461 F2d 649 Brewster v. North American Van Lines Inc

461 F.2d 649

Robert L. BREWSTER, Plaintiff-Appellant,

No. 71-1748.

United States Court of Appeals,
Seventh Circuit.

Argued April 11, 1972.
Decided May 15, 1972.
Rehearing Denied June 23, 1972.

Robert L. Brewster, pro se.

Frederick F. Thornburg, South Bend, Ind., for defendant-appellee.

Before DUFFY, Senior Circuit Judge, and KILEY and HAMLEY,* Circuit Judges.

DUFFY, Senior Circuit Judge.

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This is an appeal from a final order dated July 9, 1971, which dismissed plaintiff's complaint for failure to comply with Local Rule 4(a), Rules of Civil Procedure, of the United States District Court for the Northern District of Indiana.


Rule 4(a) of those Rules requires that a non-resident plaintiff shall file with his complaint a bond for costs in the sum of Two Hundred Dollars ($200.00) unless the Court, on motion and for cause shown, dispenses with the bond or fixes a different amount for security for costs.


There is no federal statute specifically covering the point here at issue. However, federal courts are empowered to promulgate their own local rules as to security for costs under Rule 83 of the Federal Rules of Civil Procedure.1


On January 4, 1971, the District Court ordered the plaintiff's complaint for damages be filed but denied his motion for leave to proceed with the suit without posting security for costs in the sum of $200.00. The Court also granted an additional twenty days in which to file the minimum cost bond. When such a bond was not filed, the District Court dismissed the complaint because of noncompliance with Local Rule 4(a).


On appeal to this Court, plaintiff filed a motion for leave to docket his appeal instanter and in forma pauperis. The motion judge denied plaintiff's motion noting that he had been and was receiving an annual salary of $16,500. On reconsideration, this Court ordered that if a bond for costs were filed with this Court, we would entertain a motion to docket the appeal instanter. Plaintiff then filed a bond for $250.00 and the appeal proceeded. Oral arguments were heard.


Previous to filing the instant suit in the District Court, plaintiff had instituted a state court suit against appellee in a state court in Brevard County, Florida, where said suit still is pending (Civil Cause No. 5739). The charges in that case are substantially the same as those alleged in the instant case.


Plaintiff argues that the rule requiring a non-resident to file a bond as required by Local Rule 4(a) violates 42 U.S.C. Sec. 1981, the privilege and immunities section of the Civil Rights Act, and also violates Article IV, the "privilege and immunities" clause of the United States Constitution.

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It is well settled that United States District Courts are empowered to promulgate local rules including rules for costs under the aegis of Rule 83, Federal Rules of Civil Procedure. Russell v. Cunningham, 233 F.2d 806 (9 Cir., 1956); Cary v. Hardy, 1 F.R.D. 355 (E.D.Tenn.1940).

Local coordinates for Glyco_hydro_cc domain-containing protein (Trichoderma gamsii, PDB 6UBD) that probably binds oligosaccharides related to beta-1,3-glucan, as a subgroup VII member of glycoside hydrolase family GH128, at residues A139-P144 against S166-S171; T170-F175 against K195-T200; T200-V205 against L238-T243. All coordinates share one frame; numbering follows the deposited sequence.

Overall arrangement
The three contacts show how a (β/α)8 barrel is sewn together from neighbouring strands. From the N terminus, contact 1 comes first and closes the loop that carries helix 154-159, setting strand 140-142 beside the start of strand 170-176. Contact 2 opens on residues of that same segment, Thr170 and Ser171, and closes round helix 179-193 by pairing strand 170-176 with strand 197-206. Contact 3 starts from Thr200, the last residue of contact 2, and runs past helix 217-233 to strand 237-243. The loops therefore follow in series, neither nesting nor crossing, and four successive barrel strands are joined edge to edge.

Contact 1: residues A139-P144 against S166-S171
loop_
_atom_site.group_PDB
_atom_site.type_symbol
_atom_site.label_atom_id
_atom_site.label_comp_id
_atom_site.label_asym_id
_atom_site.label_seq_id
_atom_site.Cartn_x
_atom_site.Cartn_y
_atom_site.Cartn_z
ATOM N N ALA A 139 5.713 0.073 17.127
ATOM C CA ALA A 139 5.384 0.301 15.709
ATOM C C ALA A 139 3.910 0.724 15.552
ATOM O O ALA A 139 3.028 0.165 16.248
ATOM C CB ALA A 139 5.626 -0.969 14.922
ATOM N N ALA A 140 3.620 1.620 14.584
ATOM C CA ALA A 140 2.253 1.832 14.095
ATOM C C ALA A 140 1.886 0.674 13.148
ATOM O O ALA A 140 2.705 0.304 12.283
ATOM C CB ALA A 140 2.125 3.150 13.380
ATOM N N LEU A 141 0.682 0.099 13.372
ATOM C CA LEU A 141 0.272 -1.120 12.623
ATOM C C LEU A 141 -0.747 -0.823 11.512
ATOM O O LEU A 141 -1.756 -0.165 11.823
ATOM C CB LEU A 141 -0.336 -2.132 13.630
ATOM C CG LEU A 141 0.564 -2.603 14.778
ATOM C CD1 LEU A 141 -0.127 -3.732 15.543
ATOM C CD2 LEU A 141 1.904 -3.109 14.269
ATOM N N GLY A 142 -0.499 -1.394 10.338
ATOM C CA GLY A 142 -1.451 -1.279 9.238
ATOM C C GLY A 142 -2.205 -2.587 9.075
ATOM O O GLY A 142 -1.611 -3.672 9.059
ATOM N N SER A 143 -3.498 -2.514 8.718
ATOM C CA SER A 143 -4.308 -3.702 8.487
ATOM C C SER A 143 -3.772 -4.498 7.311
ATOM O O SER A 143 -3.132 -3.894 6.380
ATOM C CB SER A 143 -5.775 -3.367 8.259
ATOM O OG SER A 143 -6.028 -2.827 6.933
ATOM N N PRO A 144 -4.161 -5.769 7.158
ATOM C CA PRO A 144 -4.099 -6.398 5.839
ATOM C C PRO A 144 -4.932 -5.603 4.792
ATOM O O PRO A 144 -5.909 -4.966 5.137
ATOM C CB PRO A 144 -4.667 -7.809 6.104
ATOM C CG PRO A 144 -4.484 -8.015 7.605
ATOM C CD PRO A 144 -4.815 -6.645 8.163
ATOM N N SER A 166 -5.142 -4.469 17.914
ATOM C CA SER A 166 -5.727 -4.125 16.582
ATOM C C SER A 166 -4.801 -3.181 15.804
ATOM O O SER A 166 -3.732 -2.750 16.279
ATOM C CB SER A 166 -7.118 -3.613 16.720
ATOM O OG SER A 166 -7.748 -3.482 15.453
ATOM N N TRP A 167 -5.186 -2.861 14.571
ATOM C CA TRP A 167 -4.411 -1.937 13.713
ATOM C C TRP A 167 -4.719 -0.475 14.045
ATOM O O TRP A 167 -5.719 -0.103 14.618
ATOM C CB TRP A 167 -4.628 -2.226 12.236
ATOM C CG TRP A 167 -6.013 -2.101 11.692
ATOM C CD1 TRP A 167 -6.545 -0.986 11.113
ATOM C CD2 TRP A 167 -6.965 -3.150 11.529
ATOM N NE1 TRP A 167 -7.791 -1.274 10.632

We hold that Local Rule 4(a) of the Rules of the United States District Court for the Northern District of Indiana which requires a non-resident plaintiff to file a bond for costs is not in violation of the "privilege and immunities" clause of Article IV of the Federal Constitution, nor does it violate Section 1981, Title 42 of the United States Code.


Plaintiff also argues the District Court abused its discretion in denying his petition to proceed in forma pauperis and erred in dismissing his complaint for failure to file security for costs. We hold to the contrary.


As aforementioned, clear from plaintiff's motion to proceed in forma pauperis on appeal is the fact that his salary was approximately $16,500 per year. Plaintiff argued at oral argument before our Court that his salary should not be determinative of pauper status since he could lose his employment at any time. We feel this argument is superfluous. The District Court was well within its discretion in denying plaintiff the privilege of proceeding in forma pauperis under 28 U.S.C. Sec. 1915. This privilege to proceed without posting security for costs and fees is reserved to the many truly impoverished litigants who, within the District Court's sound discretion, would remain without legal remedy if such privilege were not afforded to them.


Furthermore, there is nothing in this record to show any prejudice on the part of the District Judge. It might well be noted that Rule 4(a) requires a bond to be filed with the complaint. However, in this case, the Judge ordered the complaint filed and granted plaintiff an extra twenty days from the date of filing to post the required security bond.


We hold there is no basis in this record to support plaintiff's claim that the District Judge abused his discretion.


The order of the District Court dismissing plaintiff's complaint for failure to comply with Local Rule 4(a) is


Affirmed without prejudice.


Circuit Judge Frederick G. Hamley of the Ninth Circuit is sitting by designation


See also 28 U.S.C. Sec. 2071